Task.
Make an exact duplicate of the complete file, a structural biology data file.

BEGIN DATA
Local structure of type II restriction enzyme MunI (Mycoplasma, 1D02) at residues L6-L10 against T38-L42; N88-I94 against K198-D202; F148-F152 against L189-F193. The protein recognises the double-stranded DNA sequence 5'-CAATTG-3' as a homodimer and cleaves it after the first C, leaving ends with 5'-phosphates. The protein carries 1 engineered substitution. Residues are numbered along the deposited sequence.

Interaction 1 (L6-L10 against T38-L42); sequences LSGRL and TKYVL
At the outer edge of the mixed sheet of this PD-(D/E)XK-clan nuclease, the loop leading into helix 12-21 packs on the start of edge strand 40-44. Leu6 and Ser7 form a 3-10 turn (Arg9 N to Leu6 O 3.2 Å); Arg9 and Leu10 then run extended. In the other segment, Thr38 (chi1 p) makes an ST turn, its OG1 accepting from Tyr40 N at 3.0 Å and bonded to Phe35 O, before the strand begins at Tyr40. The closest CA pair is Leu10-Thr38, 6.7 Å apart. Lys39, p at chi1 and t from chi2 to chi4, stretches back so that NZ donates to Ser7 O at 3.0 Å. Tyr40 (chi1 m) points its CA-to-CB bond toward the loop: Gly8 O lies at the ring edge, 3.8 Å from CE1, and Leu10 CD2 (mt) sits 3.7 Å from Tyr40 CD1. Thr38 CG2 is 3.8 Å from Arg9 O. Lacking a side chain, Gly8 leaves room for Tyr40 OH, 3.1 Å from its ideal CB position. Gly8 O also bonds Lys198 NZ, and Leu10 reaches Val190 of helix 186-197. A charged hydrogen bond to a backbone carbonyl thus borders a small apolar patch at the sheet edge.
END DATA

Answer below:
Local structure of type II restriction enzyme MunI (Mycoplasma, 1D02) at residues L6-L10 against T38-L42; N88-I94 against K198-D202; F148-F152 against L189-F193. The protein recognises the double-stranded DNA sequence 5'-CAATTG-3' as a homodimer and cleaves it after the first C, leaving ends with 5'-phosphates. The protein carries 1 engineered substitution. Residues are numbered along the deposited sequence.

Interaction 1 (L6-L10 against T38-L42); sequences LSGRL and TKYVL
At the outer edge of the mixed sheet of this PD-(D/E)XK-clan nuclease, the loop leading into helix 12-21 packs on the start of edge strand 40-44. Leu6 and Ser7 form a 3-10 turn (Arg9 N to Leu6 O 3.2 Å); Arg9 and Leu10 then run extended. In the other segment, Thr38 (chi1 p) makes an ST turn, its OG1 accepting from Tyr40 N at 3.0 Å and bonded to Phe35 O, before the strand begins at Tyr40. The closest CA pair is Leu10-Thr38, 6.7 Å apart. Lys39, p at chi1 and t from chi2 to chi4, stretches back so that NZ donates to Ser7 O at 3.0 Å. Tyr40 (chi1 m) points its CA-to-CB bond toward the loop: Gly8 O lies at the ring edge, 3.8 Å from CE1, and Leu10 CD2 (mt) sits 3.7 Å from Tyr40 CD1. Thr38 CG2 is 3.8 Å from Arg9 O. Lacking a side chain, Gly8 leaves room for Tyr40 OH, 3.1 Å from its ideal CB position. Gly8 O also bonds Lys198 NZ, and Leu10 reaches Val190 of helix 186-197. A charged hydrogen bond to a backbone carbonyl thus borders a small apolar patch at the sheet edge.